The potential divider is one of the most useful circuits your students will meet so it is particularly important that they understand how it works and how to calculate the voltage across each of its resistors. For an unloaded potential divider the current through each resistor is the same so the voltage is proportional to the resistance. This means that the pd across the pair of resistors is divided in the same ratio as the resistors themselves:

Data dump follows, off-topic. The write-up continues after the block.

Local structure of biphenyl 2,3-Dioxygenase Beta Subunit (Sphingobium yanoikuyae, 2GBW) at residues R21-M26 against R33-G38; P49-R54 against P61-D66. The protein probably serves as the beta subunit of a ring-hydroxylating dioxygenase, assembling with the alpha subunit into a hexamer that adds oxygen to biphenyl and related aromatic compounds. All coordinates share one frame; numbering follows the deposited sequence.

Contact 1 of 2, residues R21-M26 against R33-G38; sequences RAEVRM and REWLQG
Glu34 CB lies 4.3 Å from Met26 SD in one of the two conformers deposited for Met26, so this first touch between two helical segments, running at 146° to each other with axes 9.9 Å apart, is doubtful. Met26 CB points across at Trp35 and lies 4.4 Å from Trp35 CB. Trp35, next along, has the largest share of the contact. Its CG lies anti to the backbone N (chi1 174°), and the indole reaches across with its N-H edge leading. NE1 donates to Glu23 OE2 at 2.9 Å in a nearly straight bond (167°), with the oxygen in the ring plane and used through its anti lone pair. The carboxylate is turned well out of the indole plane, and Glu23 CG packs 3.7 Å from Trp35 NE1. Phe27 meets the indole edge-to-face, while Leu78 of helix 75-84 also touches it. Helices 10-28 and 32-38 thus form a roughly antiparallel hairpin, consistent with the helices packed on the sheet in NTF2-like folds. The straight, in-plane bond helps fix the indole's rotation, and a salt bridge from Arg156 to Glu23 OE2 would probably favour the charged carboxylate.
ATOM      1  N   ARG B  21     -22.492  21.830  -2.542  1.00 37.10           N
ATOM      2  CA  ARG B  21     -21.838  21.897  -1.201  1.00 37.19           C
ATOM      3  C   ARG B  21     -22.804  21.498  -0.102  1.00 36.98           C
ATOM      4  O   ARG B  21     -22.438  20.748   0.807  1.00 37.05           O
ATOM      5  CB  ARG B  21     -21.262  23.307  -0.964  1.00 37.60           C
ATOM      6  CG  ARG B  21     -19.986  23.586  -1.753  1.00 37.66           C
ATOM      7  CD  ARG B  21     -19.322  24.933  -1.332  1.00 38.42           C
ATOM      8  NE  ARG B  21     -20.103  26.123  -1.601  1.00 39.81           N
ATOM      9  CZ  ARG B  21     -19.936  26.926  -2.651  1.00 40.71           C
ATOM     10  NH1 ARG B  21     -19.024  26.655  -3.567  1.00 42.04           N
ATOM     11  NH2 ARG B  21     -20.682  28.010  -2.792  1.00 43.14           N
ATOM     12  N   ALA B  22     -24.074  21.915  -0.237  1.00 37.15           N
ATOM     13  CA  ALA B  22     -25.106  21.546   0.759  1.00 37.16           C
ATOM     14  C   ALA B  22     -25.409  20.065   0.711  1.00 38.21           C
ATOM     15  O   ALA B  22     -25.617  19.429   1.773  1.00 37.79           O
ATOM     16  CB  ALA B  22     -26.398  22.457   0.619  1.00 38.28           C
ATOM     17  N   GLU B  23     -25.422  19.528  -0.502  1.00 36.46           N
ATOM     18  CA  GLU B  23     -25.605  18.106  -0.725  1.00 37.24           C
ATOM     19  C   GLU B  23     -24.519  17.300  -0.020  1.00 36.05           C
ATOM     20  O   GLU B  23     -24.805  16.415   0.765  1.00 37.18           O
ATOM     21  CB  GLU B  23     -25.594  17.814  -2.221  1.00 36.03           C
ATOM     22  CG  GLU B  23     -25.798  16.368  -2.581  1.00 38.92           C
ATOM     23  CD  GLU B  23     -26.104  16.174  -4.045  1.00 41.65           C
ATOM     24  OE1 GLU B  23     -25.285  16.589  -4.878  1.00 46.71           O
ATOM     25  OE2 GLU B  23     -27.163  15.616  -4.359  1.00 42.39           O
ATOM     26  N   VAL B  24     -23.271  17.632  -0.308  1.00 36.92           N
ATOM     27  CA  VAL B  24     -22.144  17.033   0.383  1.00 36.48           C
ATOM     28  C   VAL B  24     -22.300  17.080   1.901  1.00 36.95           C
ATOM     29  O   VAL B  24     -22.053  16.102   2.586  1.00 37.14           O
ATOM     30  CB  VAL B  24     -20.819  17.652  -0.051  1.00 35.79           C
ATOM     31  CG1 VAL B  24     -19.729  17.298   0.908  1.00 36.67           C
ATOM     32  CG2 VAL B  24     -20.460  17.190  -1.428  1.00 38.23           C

i.e. V_{1} / V_{2} = I R_{1} / I R_{2} **or** V_{1} / V_{2} = R_{1} / R_{2}

It is worth emphasizing the practical implication of this - if R_{1} >> R_{2} then V_{1} is more or less the supply voltage and if R_{1} << R_{2}then V_{1} is close to 0 V. You could encourage them to see V_{S} as an input to the potential divider and V_{1} as an output. The circuit itself provides a way to tap off a voltage between 0 V and V_{S}.

This can, of course be done continuously using a rheostat or potentiometer and it is well worth demonstrating a variety of these including the rotary potentiometers used as volume controls in hi-fi systems.

The potential divider equation can be derived by rearranging the ratios above to give:

V_{1} = R_{1} / (R_{1}+R_{2}) ยด V_{S}